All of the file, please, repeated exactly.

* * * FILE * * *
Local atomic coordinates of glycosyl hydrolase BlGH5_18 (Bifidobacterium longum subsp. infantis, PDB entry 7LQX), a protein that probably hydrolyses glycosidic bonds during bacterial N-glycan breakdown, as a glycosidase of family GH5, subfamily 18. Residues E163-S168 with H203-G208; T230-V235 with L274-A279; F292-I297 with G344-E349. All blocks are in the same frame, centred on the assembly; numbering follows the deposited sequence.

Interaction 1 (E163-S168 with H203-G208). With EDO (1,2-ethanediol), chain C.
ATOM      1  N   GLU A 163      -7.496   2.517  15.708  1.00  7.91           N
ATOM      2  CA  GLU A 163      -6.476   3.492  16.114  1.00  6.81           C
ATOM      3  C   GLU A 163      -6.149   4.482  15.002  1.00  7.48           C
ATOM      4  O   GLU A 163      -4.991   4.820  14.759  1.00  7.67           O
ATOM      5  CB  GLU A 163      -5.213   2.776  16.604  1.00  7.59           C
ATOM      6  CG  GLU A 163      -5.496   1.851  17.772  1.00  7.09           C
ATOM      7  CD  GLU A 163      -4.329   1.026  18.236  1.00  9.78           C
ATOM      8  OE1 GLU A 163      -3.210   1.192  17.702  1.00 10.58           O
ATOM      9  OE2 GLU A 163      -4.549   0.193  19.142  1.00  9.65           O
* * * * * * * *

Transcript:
Local atomic coordinates of glycosyl hydrolase BlGH5_18 (Bifidobacterium longum subsp. infantis, PDB entry 7LQX), a protein that probably hydrolyses glycosidic bonds during bacterial N-glycan breakdown, as a glycosidase of family GH5, subfamily 18. Residues E163-S168 with H203-G208; T230-V235 with L274-A279; F292-I297 with G344-E349. All blocks are in the same frame, centred on the assembly; numbering follows the deposited sequence.

Interaction 1 (E163-S168 with H203-G208). With EDO (1,2-ethanediol), chain C.
ATOM      1  N   GLU A 163      -7.496   2.517  15.708  1.00  7.91           N
ATOM      2  CA  GLU A 163      -6.476   3.492  16.114  1.00  6.81           C
ATOM      3  C   GLU A 163      -6.149   4.482  15.002  1.00  7.48           C
ATOM      4  O   GLU A 163      -4.991   4.820  14.759  1.00  7.67           O
ATOM      5  CB  GLU A 163      -5.213   2.776  16.604  1.00  7.59           C
ATOM      6  CG  GLU A 163      -5.496   1.851  17.772  1.00  7.09           C
ATOM      7  CD  GLU A 163      -4.329   1.026  18.236  1.00  9.78           C
ATOM      8  OE1 GLU A 163      -3.210   1.192  17.702  1.00 10.58           O
ATOM      9  OE2 GLU A 163      -4.549   0.193  19.142  1.00  9.65           O